The ability to support an American company- especially one that manufactures an electronic product, is very rare in this day and age! The majority of the turntable elements are made here at home in various locations across the country- although some of the inside parts are from overseas. Everything is assembled by hand at the U-Turn facility. Customer service is excellent- and if you have any issues, changes or future upgrades, you are dealing with someone in the Boston area, and not from an out sourced overseas imposter.

Reviews looked solid and the photos were great, so I quickly made the plunge. I've had the unit about 2 weeks and continue to be amazed at both the sound and the look. I can turn up the volume and hear a sharpness of detail that's been missing for decades. I've already had 3 or 4 "goose bump" moments hearing specific sections or little nuances that have been hidden within songs from my favorite old bands from the 80s. One of the greatest joys has also been re-listening to newer bands I discovered only in the last 10 years or so.  Up until now, my only point of reference for those bands has been limited to compressed digital songs. But now on LP, the clarity and detail really shines. It's a night and day difference of listening experience.

I know its just stupid nostalgia, but putting  a record on the platter, and hearing that "bump" as you carefully drop the needle down just feels strangely familiar and comfortable. Holding an album in my hands, looking at the artwork or reading the notes or lyrics is a long forgotten pleasure. Even playing some of my old stuff that have a bit more crackle and pop during the quiet moments only add to the experience.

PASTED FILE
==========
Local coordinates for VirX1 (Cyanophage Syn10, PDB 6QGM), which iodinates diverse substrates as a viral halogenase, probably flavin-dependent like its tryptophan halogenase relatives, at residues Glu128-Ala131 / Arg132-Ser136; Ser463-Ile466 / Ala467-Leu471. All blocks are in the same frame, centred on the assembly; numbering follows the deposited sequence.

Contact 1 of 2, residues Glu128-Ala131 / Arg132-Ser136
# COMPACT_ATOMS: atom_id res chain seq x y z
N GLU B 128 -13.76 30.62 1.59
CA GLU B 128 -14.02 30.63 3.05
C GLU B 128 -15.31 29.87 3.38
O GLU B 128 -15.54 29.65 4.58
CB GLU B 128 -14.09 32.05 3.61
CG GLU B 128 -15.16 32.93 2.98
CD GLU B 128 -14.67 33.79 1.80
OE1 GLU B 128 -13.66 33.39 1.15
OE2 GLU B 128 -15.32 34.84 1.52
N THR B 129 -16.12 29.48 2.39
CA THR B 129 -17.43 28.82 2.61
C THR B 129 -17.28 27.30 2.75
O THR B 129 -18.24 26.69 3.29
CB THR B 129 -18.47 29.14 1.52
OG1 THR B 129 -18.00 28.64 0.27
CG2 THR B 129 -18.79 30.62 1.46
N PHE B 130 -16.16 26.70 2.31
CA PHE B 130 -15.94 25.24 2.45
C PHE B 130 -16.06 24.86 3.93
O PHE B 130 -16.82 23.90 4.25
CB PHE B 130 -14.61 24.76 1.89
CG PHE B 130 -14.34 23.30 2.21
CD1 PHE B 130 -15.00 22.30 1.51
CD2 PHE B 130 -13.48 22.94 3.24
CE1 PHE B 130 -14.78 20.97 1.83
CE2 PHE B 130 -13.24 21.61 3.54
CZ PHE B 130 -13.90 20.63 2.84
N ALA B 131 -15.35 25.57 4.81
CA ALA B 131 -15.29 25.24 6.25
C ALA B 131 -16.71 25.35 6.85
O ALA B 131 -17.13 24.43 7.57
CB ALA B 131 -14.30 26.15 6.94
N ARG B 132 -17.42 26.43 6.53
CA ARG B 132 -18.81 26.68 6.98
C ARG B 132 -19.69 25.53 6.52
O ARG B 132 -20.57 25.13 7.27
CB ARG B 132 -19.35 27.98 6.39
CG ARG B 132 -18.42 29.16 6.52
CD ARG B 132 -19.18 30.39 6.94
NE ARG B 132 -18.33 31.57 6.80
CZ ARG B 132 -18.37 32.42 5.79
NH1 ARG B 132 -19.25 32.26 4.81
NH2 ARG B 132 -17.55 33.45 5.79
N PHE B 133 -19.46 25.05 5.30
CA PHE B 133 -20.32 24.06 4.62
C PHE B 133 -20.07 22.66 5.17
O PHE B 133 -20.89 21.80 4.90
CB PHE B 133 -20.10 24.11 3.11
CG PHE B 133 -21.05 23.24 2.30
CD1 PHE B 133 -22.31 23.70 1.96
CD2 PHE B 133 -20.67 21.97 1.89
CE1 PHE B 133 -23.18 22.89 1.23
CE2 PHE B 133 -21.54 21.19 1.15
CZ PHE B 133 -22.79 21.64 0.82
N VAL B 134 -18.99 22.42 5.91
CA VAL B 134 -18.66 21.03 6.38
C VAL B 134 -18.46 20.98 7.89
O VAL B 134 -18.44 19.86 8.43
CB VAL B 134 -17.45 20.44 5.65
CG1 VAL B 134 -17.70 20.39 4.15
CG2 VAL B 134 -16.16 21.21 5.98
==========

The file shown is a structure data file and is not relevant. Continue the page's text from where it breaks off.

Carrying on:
I have the turntable in my office, so although a lot of its use so far is typical background music while I edit, I have noticed an entirely different feature that was really unexpected. Playing a record requires more effort- there is something so primitive about the technology, and about the entire process. You can't really pause it, and you have to be there to pick up the arm at the end of a side. (this unit has no auto return)  It almost feels more like an event in and of itself. Sitting and doing nothing except listening to the music and watching that disc spin is all you need. Playing entire album sides have also an added benefit. I am already enjoying several buried "deep" tracks that I long neglected during this age of just downloading  favorite digital songs, and ignoring those other lesser tunes that did not immediately grab my attention.

So if music matters to you- consider going old school and embrace the vinyl once again. My only regret is not taking better care of my collection. I found one box, but another is still MIA, most likely in my attic. Of the records I did find, most are warped- but all in one direction, so at least I still get to enjoy one stable side.

DISCOGS.COM is also a great resource for buying and selling LPs from around the world.

Share your vinyl memories below in the comments section, and thanks for listening!